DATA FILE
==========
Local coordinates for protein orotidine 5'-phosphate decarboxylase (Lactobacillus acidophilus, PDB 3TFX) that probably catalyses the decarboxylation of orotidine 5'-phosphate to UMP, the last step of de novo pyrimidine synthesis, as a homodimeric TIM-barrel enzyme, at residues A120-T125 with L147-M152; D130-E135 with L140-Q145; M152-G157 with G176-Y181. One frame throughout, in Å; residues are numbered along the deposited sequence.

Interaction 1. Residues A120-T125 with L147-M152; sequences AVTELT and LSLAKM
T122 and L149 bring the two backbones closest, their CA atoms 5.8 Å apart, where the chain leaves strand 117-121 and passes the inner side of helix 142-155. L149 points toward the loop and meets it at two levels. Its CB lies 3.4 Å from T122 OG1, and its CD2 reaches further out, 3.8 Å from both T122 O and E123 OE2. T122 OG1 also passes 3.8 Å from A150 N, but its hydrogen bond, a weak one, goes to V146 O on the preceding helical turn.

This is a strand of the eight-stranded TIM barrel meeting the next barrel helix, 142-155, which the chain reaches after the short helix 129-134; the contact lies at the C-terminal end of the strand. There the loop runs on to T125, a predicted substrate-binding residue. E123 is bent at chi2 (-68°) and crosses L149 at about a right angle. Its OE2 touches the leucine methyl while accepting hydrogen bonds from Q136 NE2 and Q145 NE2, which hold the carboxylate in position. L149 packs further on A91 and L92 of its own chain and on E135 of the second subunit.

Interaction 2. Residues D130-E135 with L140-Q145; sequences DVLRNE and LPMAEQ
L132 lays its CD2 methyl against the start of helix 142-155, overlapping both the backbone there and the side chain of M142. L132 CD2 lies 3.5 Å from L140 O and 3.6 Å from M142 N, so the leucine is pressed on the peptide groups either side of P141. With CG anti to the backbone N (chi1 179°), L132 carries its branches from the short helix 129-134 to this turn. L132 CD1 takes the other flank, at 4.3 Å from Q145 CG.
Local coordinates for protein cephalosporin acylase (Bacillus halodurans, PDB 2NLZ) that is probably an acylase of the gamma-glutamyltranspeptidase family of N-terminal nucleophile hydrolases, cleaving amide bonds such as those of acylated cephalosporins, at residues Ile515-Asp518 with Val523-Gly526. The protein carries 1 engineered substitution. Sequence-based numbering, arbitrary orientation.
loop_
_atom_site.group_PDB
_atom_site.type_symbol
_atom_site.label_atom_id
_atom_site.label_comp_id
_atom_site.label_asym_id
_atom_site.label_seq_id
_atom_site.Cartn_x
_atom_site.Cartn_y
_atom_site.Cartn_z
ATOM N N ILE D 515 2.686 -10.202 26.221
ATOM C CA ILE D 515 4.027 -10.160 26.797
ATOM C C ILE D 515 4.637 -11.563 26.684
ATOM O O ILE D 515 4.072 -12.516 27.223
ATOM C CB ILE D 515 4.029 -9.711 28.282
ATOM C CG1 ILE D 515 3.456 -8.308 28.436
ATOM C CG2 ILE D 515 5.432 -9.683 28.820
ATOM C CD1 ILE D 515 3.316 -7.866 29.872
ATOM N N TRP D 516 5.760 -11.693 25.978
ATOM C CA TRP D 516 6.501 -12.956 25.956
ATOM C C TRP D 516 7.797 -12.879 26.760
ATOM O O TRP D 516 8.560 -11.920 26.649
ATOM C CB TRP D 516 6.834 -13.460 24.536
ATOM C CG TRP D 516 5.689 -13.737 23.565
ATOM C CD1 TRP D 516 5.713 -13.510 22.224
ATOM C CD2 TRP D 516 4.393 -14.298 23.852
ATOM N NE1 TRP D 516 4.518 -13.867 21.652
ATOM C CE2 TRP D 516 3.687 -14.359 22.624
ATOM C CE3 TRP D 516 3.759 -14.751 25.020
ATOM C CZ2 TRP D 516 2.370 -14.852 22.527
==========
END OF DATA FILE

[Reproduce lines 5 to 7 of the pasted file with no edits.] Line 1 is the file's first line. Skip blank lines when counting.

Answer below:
Interaction 2. Residues D130-E135 with L140-Q145; sequences DVLRNE and LPMAEQ
L132 lays its CD2 methyl against the start of helix 142-155, overlapping both the backbone there and the side chain of M142. L132 CD2 lies 3.5 Å from L140 O and 3.6 Å from M142 N, so the leucine is pressed on the peptide groups either side of P141. With CG anti to the backbone N (chi1 179°), L132 carries its branches from the short helix 129-134 to this turn. L132 CD1 takes the other flank, at 4.3 Å from Q145 CG.
Local coordinates for protein cephalosporin acylase (Bacillus halodurans, PDB 2NLZ) that is probably an acylase of the gamma-glutamyltranspeptidase family of N-terminal nucleophile hydrolases, cleaving amide bonds such as those of acylated cephalosporins, at residues Ile515-Asp518 with Val523-Gly526. The protein carries 1 engineered substitution. Sequence-based numbering, arbitrary orientation.